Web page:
Draft play can be a fun and rewarding way to play the ever-popular Magic: The Gathering. It is a popular format used in casual and competitive play, so if you are interested in joining a local draft event, you should know what to expect.
Players can also use dedicated resources like the DraftSim draft simulator to improve their game, enabling amateurs to better themselves and pros to practice for their next match. This guide will break down the basics of this specific concept to help you how to prepare for the game. It also offers tips on how to get the most out of your experience.
What is drafting in MTG?
Looking at a few basics first will help new players. Magic: The Gathering is a fantastic collectible card game wherein players battle one another by playing spells and summoned creatures to reduce their opponent’s life total from twenty to zero.
If you are new to Magic, don’t worry, the popular game has been around for over twenty-five years now, and there are tons of resources available online to help you learn how it works. It is a limited format where players are given packs of cards and take turns picking one card from each pack until all cards have been drafted.
Deck building rules
Knowing the rules of this top-rated game can help you build the right deck. Firstly, understand that there are several different game types in Magic: The Gathering, such as Legacy, Modern, and Vintage, each permitting a diverse card collection.
Choosing colors that best suit your style is a good technique for those new to MTG or interested in learning more about playing it correctly. If you are an aggressive, no-holds-barred player who likes attacking your opponent early on, red and white will probably be your best bet if you want access to creatures. If you like drawing cards and playing spells at an instant speed, blue might suit your fancy better because it has plenty of instants that do just that.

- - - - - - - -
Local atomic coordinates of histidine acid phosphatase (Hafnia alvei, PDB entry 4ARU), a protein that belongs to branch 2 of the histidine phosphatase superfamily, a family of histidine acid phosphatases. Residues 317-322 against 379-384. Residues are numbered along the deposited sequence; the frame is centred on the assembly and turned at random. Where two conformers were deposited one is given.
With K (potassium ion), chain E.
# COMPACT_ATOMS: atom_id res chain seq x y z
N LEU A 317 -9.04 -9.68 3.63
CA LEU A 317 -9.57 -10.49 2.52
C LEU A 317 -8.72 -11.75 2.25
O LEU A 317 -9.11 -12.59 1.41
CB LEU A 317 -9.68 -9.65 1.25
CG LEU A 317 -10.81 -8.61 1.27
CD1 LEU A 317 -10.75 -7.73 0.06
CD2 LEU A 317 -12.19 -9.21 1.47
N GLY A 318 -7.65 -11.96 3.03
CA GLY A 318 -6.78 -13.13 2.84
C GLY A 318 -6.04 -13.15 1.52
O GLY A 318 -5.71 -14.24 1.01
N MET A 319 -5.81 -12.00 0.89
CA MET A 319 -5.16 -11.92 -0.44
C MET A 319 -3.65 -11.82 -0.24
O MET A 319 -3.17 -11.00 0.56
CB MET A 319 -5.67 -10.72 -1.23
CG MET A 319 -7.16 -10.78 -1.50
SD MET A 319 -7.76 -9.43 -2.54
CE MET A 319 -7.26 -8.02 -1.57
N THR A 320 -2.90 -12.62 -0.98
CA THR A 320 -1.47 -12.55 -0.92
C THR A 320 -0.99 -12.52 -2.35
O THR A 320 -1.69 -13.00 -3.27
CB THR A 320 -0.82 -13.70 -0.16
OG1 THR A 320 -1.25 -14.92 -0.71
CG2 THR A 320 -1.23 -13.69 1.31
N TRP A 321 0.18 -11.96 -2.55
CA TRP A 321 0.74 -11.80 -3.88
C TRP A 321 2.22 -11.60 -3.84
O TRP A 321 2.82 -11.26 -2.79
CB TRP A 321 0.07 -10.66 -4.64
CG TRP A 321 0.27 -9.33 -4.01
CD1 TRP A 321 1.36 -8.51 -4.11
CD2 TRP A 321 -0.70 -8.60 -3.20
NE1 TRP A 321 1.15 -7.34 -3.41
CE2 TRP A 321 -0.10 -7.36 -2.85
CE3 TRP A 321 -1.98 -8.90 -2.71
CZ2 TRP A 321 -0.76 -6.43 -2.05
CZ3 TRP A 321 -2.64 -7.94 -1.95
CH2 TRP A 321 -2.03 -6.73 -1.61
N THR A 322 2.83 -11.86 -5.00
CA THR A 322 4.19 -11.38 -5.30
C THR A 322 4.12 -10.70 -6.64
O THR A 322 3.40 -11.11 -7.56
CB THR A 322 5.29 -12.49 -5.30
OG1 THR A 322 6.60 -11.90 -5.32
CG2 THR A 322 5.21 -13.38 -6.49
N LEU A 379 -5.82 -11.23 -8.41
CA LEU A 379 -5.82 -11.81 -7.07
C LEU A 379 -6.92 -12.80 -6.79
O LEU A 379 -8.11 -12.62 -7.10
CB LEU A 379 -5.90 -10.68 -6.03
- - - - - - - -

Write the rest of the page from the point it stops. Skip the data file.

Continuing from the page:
Can you concede a match during draft play?
Yes, you can concede a match during draft play. Like in a game of Magic where you lose because your opponent has an unbeatable hand or because they have lethal damage on the board and you don’t have any cards that can stop them, players can leave their matches at any time.
However, if they do this before drafting their cards for the second pack of the process, then it will count as a loss for that player – meaning that although there is no way for them to win anymore (their deck is too weak), there is also no way for their opponent to lose either.
Practice on simulators
As mentioned earlier, draft simulators like the DraftSim draft simulator are a fantastic way to practice drafting by facing off against the AI opponent for free or for pay. You can play with a limited number of cards or use all of them. It is undoubtedly a surefire way to get in some game experience and see how your deck would perform before you get out into the real world, where you might have to face real opponents.
So, look for reputable sources that provide top-quality computer AI opponents for you to practice besides listing MTG guides and other game-related information.